US coalition failing to degrade Daesh
U.S. officials have consistently said the Daesh militant group is being degraded thanks to efforts by a U.S.-led coalition, but experts and statistics on the ground say otherwise Anadolu Agency reported
As of May, the U.S. has spent at least $2.4 billion on Daesh-related operations, or about $9 million daily, according to the Pentagon.
Deputy Secretary of State Antony Blinken told leaders gathered in Paris on Wednesday that the coalition has been successful against the militants as more than 10,000 Daesh members have been killed since the coalition began airstrikes in Iraq and Syria last August, and about 25 percent of the territory militants initially seized has been re-captured in nine months.
Those figures have failed to impress some. "I don't think that is a good return of investment," Lt. Col. Scott Mann told Anadolu Agency.
It is a lot of money spent for a relatively small number of achievements that are still view with a degree of skepticism because there are no troops on the ground to verify the claims being made, added Mann, who directors the Stability Institute think tank in Washington.
Coalition forces have conducted nearly 4,000 airstrikes against Daesh in Syria and Iraq, according to U.S. Central Command, but militants have succeeded in retaining the vast majority of territory it has captured and the group is coordinating offensives in those countries as well as others.
"Using the death of 10,000 ISIS [Daesh] members as a singular metric to gage your success -- that did not work in Vietnam, it has not worked in this 14 years of war [against al-Qaeda] -- will never work in fighting a group like ISIS," the retired veteran U.S. officer said.
The Pentagon said U.S. defense leadership does not track numbers to judge the success of operations against Daesh.
"What we are interested in capabilities, whether we have been able to degrade the enemy's capability to move, the enemy's capability to communicate, the enemy's capability to fund itself, the enemy's capability to supply itself," Pentagon spokesman Col. Steve Warren told reporters.
For all the achievements cited by the Pentagon, they are limited to rough estimates without any concrete findings.
Although 10,000 Daesh militants are estimated to have been killed, the Pentagon believes that the number of fighting militants remains somewhere between 20,000 and 32,000.
"As we kill ISIL [Daesh] fighters we know that ISIL continues to recruit," Warren said.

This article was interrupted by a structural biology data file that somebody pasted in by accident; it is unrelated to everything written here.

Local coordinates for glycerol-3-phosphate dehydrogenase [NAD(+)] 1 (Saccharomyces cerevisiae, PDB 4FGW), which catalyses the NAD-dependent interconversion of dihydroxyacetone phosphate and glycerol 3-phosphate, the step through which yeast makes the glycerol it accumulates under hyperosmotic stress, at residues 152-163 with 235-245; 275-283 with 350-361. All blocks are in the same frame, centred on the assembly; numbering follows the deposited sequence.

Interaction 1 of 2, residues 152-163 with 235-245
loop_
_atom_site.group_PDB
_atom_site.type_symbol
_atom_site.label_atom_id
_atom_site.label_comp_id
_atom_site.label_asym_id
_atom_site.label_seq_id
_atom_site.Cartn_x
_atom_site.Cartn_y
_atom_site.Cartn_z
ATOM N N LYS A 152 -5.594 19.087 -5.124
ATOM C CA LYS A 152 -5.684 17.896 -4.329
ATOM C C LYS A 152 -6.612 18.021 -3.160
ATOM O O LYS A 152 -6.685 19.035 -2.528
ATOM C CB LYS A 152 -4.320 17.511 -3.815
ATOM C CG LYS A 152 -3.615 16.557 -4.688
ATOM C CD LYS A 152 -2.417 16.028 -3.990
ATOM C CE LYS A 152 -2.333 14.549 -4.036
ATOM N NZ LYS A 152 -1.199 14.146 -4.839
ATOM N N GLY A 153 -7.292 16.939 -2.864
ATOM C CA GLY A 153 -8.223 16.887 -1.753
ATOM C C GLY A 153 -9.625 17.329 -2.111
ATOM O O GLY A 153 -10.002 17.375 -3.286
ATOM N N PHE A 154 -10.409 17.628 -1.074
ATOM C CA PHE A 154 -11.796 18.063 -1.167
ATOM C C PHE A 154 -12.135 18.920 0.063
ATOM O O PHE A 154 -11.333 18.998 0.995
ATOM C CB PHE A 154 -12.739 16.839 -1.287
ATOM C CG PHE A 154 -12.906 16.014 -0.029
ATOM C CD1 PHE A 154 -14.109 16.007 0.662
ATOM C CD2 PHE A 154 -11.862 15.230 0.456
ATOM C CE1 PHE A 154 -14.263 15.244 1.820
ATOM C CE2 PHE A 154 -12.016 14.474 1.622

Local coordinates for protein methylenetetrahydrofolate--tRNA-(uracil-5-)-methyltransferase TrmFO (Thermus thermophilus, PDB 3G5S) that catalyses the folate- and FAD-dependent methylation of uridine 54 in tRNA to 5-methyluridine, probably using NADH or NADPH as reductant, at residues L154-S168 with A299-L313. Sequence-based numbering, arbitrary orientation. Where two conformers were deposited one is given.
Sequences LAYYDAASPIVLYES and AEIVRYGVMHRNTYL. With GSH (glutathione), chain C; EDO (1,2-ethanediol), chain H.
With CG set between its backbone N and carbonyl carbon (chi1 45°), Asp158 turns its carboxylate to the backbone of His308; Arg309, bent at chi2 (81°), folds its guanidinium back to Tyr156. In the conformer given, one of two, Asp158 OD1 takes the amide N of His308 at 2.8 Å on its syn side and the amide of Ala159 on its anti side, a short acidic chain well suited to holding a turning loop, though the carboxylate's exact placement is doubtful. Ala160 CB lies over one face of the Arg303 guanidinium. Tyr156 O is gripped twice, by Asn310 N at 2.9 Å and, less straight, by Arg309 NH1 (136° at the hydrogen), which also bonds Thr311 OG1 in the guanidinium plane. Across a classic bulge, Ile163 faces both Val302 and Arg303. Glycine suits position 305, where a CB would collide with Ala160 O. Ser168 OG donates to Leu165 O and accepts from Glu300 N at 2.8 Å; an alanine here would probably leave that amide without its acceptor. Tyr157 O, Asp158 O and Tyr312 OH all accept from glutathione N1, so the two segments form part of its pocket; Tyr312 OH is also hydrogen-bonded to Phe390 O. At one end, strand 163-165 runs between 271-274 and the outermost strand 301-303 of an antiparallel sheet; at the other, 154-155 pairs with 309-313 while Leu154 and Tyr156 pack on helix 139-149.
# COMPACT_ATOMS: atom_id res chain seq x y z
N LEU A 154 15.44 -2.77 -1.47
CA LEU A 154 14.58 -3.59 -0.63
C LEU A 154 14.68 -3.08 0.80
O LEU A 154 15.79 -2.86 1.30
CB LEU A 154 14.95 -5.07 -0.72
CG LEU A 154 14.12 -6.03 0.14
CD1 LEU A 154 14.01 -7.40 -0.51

Noting the importance of working with the local population in dealing with Daesh, Mann said the U.S. has failed to work directly with the marginalized Sunni population to integrate them with Iraqi forces fighting the militant group.
"When we do these air campaigns and drones strikes on the areas where ISIS has embedded themselves within a tribal population, I think, we drive ISIS deeper into the population and we drive the population further away from us," he added.
Mann's claim is illustrated Thursday when a tribal council from Fallujah and al-Karma in Iraq's Anbar province declared allegiance to Daesh.
"If the local Sunni population in Ramadi are embracing ISIS and if ISIS is able to operate in Ramadi with impunity, then I don't care how many militants we have killed; we are still not effective," Mann said.
That position is supported by Daesh's recent capture of Ramadi - the capital of Anbar province - as well as a dam that supplies water to the city.
The terror group has also conducted several offensives in Syria that resulted in their control of various key areas including the ancient city of Palmyra with two gas fields and the Khunayfis phosphate mines 45 miles south of the city.
According to the Syrian Observatory for Human Rights, by May, Daesh had seized 95,000 square kilometers of land - nearly half of Syria's territory - as well as the last border crossing between Syria and Iraq that was held by the Syrian Army last week.
House Speaker John Boehner also expressed his concern about the advancement of the terror group saying that the U.S. is losing ground to Daesh in Iraq and Syria.
"Until there's an overarching strategy that involves not just us but our allies, we're seeing the growth of this problem growing much faster than our ability to slow it down," he said.